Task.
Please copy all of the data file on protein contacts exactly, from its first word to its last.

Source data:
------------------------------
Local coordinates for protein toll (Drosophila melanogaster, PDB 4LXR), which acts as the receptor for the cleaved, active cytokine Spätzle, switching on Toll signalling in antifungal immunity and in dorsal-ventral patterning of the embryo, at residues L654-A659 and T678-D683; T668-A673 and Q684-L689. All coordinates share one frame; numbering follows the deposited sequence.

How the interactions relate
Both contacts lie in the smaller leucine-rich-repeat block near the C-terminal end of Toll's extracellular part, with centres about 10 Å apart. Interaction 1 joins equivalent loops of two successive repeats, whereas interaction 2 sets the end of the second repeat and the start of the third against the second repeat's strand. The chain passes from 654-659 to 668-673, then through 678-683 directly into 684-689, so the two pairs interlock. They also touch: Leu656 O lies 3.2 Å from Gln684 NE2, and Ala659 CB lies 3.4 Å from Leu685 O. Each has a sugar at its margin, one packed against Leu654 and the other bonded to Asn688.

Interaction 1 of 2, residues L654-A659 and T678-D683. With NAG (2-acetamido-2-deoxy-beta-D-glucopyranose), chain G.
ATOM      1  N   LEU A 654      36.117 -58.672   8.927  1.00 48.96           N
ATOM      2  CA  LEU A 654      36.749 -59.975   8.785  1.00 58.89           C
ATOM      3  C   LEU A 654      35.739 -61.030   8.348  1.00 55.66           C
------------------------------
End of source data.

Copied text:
Local coordinates for protein toll (Drosophila melanogaster, PDB 4LXR), which acts as the receptor for the cleaved, active cytokine Spätzle, switching on Toll signalling in antifungal immunity and in dorsal-ventral patterning of the embryo, at residues L654-A659 and T678-D683; T668-A673 and Q684-L689. All coordinates share one frame; numbering follows the deposited sequence.

How the interactions relate
Both contacts lie in the smaller leucine-rich-repeat block near the C-terminal end of Toll's extracellular part, with centres about 10 Å apart. Interaction 1 joins equivalent loops of two successive repeats, whereas interaction 2 sets the end of the second repeat and the start of the third against the second repeat's strand. The chain passes from 654-659 to 668-673, then through 678-683 directly into 684-689, so the two pairs interlock. They also touch: Leu656 O lies 3.2 Å from Gln684 NE2, and Ala659 CB lies 3.4 Å from Leu685 O. Each has a sugar at its margin, one packed against Leu654 and the other bonded to Asn688.

Interaction 1 of 2, residues L654-A659 and T678-D683. With NAG (2-acetamido-2-deoxy-beta-D-glucopyranose), chain G.
ATOM      1  N   LEU A 654      36.117 -58.672   8.927  1.00 48.96           N
ATOM      2  CA  LEU A 654      36.749 -59.975   8.785  1.00 58.89           C
ATOM      3  C   LEU A 654      35.739 -61.030   8.348  1.00 55.66           C